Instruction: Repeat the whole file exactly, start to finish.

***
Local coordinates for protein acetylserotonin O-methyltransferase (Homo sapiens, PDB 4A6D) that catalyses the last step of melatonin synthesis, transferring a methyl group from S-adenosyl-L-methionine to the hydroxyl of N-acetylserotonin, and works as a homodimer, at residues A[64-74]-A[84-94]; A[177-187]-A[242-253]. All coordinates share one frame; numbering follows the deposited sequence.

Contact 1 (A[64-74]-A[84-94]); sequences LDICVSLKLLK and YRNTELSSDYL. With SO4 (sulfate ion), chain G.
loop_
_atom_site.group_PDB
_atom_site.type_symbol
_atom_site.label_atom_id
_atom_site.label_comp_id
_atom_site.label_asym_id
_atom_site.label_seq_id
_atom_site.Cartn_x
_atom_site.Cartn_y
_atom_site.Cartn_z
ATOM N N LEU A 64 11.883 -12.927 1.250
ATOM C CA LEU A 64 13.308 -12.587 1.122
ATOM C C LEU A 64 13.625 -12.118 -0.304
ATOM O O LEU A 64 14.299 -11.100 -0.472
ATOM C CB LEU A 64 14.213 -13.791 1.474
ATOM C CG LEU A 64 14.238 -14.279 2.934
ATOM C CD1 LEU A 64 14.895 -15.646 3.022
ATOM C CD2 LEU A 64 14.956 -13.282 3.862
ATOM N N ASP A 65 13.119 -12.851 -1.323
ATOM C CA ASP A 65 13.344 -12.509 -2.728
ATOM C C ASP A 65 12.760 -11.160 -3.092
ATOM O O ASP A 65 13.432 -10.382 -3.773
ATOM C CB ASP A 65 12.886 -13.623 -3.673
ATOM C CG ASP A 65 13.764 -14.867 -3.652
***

Local coordinates for protein acetylserotonin O-methyltransferase (Homo sapiens, PDB 4A6D) that catalyses the last step of melatonin synthesis, transferring a methyl group from S-adenosyl-L-methionine to the hydroxyl of N-acetylserotonin, and works as a homodimer, at residues A[64-74]-A[84-94]; A[177-187]-A[242-253]. All coordinates share one frame; numbering follows the deposited sequence.

Contact 1 (A[64-74]-A[84-94]); sequences LDICVSLKLLK and YRNTELSSDYL. With SO4 (sulfate ion), chain G.
loop_
_atom_site.group_PDB
_atom_site.type_symbol
_atom_site.label_atom_id
_atom_site.label_comp_id
_atom_site.label_asym_id
_atom_site.label_seq_id
_atom_site.Cartn_x
_atom_site.Cartn_y
_atom_site.Cartn_z
ATOM N N LEU A 64 11.883 -12.927 1.250
ATOM C CA LEU A 64 13.308 -12.587 1.122
ATOM C C LEU A 64 13.625 -12.118 -0.304
ATOM O O LEU A 64 14.299 -11.100 -0.472
ATOM C CB LEU A 64 14.213 -13.791 1.474
ATOM C CG LEU A 64 14.238 -14.279 2.934
ATOM C CD1 LEU A 64 14.895 -15.646 3.022
ATOM C CD2 LEU A 64 14.956 -13.282 3.862
ATOM N N ASP A 65 13.119 -12.851 -1.323
ATOM C CA ASP A 65 13.344 -12.509 -2.728
ATOM C C ASP A 65 12.760 -11.160 -3.092
ATOM O O ASP A 65 13.432 -10.382 -3.773
ATOM C CB ASP A 65 12.886 -13.623 -3.673
ATOM C CG ASP A 65 13.764 -14.867 -3.652